As if the cakes and other confections don't sell out quickly enough at Café de Lion, a little "boutique" bakery at the top of Queen Anne in Seattle, chestnut season means the brief appearance of the popular Mont Blanc ($6.00). The dessert gets its name from the famous peak in the Alps, which it resembles with its spaghetti-like piping of sweetened, puréed chestnut atop an almond tart shell base.
Most make Mont Blanc with canned chestnut purée, but not Tomoyo Miura, who takes pride in creating everything from scratch. (She even makes her own food coloring so that it's completely all-natural.) While her Mont Blanc is not dependent on the immediate use of the current crop of chestnuts, it evokes the spirit of the season by using a compote of chestnuts that have been soaked in an Earl Grey tea mixture for one year. And while other Mont Blancs have a simple spongecake base, Miura grinds almonds to make a sophisticated tart shell that adds texture to the dessert.
The freshest of whipped cream hides in the center, along with a little bit of actual chestnut. The wonder, though, is that house-made chestnut purée, which is velvety and smooth. With a little of the Earl Grey flavor coming through, the result is creamy and at once earthy, nutty, and citrusy—with just the right level of subtle sweetness. (Some places snow-cap their Mont Blancs with sugar, but not Café de Lion.)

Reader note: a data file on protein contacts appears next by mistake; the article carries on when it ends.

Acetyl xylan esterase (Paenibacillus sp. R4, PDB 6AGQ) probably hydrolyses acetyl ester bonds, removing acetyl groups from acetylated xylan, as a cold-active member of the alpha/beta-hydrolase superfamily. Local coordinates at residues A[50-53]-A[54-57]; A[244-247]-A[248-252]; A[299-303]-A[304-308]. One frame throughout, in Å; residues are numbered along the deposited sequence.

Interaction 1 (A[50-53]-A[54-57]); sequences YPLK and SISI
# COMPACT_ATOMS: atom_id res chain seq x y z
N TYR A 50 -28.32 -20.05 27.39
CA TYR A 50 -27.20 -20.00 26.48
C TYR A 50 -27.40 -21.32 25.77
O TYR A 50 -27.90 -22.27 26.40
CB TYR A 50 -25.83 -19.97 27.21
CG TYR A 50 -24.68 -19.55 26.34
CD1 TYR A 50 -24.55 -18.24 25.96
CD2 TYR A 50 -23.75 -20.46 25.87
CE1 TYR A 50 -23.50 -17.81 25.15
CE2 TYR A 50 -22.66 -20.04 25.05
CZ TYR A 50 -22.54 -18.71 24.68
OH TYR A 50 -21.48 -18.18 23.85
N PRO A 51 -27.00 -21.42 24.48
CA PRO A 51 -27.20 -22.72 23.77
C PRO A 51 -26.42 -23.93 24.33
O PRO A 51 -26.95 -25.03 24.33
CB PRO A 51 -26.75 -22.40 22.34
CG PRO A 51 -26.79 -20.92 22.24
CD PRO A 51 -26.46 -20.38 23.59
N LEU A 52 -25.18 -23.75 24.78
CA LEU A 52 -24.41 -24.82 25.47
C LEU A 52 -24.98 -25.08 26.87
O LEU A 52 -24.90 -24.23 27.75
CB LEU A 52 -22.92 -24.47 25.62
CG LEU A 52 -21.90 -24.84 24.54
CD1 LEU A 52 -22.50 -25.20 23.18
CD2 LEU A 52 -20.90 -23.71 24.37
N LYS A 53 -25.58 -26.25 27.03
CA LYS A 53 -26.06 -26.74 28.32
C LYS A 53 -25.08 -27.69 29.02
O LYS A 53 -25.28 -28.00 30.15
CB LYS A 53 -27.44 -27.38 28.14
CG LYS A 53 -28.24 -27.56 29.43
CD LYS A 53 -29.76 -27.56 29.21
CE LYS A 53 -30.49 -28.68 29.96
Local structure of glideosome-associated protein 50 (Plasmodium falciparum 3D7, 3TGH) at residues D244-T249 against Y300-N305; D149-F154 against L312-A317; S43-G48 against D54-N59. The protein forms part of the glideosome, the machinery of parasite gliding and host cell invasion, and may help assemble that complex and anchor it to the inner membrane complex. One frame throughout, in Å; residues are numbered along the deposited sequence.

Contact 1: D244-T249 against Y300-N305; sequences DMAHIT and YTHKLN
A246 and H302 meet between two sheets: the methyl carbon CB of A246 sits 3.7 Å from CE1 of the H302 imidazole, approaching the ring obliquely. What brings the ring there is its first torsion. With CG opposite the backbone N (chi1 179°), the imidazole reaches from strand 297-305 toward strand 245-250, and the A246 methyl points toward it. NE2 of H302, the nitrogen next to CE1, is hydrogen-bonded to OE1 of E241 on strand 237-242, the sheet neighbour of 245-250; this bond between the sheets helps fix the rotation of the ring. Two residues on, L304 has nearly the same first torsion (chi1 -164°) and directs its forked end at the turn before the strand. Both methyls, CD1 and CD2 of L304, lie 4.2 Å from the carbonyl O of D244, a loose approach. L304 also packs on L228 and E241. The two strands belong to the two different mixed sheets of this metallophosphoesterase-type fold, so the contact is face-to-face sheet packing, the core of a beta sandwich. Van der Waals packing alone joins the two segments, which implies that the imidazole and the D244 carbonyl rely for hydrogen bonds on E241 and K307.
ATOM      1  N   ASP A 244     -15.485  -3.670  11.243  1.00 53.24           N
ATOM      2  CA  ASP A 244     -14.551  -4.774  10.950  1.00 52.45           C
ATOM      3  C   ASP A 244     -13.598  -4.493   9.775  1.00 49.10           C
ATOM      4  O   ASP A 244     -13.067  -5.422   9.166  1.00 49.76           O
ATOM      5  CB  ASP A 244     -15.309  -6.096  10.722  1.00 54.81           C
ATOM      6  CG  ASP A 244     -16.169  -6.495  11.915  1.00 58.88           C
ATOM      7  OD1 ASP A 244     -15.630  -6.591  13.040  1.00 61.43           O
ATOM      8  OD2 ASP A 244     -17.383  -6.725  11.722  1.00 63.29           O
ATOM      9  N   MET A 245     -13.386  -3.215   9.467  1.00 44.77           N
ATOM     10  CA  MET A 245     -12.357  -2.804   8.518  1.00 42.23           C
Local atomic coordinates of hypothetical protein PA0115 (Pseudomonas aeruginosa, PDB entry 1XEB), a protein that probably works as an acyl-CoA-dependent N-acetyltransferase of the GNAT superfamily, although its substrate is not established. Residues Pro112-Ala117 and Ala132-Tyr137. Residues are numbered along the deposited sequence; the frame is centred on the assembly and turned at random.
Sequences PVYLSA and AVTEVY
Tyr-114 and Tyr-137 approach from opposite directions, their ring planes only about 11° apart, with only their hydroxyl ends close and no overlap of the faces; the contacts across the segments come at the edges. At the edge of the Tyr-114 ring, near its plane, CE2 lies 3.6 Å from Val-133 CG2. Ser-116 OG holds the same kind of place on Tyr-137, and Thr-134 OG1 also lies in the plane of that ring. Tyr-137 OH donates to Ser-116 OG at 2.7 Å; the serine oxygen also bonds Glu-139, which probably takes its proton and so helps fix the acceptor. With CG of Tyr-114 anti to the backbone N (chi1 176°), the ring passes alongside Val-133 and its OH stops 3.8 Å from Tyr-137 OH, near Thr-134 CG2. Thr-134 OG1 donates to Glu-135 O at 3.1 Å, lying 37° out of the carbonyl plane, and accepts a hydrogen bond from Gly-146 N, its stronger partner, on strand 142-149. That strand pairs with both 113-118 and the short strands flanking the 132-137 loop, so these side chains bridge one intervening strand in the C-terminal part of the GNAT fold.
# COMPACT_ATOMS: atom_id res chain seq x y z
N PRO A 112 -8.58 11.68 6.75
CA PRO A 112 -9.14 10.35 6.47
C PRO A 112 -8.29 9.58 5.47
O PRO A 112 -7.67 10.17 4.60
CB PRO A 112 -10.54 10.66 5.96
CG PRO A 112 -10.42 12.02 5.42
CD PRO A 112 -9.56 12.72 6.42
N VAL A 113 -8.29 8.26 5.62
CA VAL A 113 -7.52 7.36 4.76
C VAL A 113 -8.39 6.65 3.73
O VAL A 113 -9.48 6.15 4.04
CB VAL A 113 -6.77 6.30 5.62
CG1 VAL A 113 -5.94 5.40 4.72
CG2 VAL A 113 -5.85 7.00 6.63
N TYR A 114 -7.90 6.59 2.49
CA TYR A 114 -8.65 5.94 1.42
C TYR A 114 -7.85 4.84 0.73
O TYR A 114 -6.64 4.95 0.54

There are a few small tables to stay and enjoy your sweet treats, or you can sit at the counter while Tomoyo's partner Daisuke brews some of the best coffee in the area. If you're planning a visit, keep in mind that Café de Lion offers just a limited number of sweets each day and the shop closes as soon as the day's desserts sell out—it's smart to call before opening to reserve your order. And at this time of year, that order should be the Mont Blanc.
Café de Lion
About the author: Jay Friedman is a Seattle-based freelance food writer who happens to travel extensively as a sex educator. An avid fan of noodles (some call him "The Mein Man"), he sees sensuality in all foods, and blogs about it at his Gastrolust website. You can follow him on Twitter @jayfriedman.